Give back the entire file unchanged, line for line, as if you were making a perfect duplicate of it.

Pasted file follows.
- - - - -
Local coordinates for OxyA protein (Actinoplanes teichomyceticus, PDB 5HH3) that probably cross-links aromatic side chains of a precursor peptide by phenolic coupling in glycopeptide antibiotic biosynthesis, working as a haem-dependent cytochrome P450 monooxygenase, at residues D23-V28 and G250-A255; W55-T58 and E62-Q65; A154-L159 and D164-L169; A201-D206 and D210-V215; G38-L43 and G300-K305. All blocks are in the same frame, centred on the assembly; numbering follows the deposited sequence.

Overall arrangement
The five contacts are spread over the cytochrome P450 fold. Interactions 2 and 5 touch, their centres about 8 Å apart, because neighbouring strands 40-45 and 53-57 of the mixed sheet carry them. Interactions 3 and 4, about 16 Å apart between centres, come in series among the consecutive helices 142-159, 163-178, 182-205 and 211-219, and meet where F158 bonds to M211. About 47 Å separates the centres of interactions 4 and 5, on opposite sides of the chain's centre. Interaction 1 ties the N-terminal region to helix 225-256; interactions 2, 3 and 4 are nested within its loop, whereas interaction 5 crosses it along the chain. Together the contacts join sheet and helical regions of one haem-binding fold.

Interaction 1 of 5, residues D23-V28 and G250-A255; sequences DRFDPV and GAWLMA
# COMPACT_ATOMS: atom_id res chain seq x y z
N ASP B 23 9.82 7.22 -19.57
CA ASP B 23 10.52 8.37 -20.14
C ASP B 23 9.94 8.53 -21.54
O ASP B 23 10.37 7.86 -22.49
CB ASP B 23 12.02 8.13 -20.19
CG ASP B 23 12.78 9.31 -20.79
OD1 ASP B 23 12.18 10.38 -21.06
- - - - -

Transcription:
Local coordinates for OxyA protein (Actinoplanes teichomyceticus, PDB 5HH3) that probably cross-links aromatic side chains of a precursor peptide by phenolic coupling in glycopeptide antibiotic biosynthesis, working as a haem-dependent cytochrome P450 monooxygenase, at residues D23-V28 and G250-A255; W55-T58 and E62-Q65; A154-L159 and D164-L169; A201-D206 and D210-V215; G38-L43 and G300-K305. All blocks are in the same frame, centred on the assembly; numbering follows the deposited sequence.

Overall arrangement
The five contacts are spread over the cytochrome P450 fold. Interactions 2 and 5 touch, their centres about 8 Å apart, because neighbouring strands 40-45 and 53-57 of the mixed sheet carry them. Interactions 3 and 4, about 16 Å apart between centres, come in series among the consecutive helices 142-159, 163-178, 182-205 and 211-219, and meet where F158 bonds to M211. About 47 Å separates the centres of interactions 4 and 5, on opposite sides of the chain's centre. Interaction 1 ties the N-terminal region to helix 225-256; interactions 2, 3 and 4 are nested within its loop, whereas interaction 5 crosses it along the chain. Together the contacts join sheet and helical regions of one haem-binding fold.

Interaction 1 of 5, residues D23-V28 and G250-A255; sequences DRFDPV and GAWLMA
# COMPACT_ATOMS: atom_id res chain seq x y z
N ASP B 23 9.82 7.22 -19.57
CA ASP B 23 10.52 8.37 -20.14
C ASP B 23 9.94 8.53 -21.54
O ASP B 23 10.37 7.86 -22.49
CB ASP B 23 12.02 8.13 -20.19
CG ASP B 23 12.78 9.31 -20.79
OD1 ASP B 23 12.18 10.38 -21.06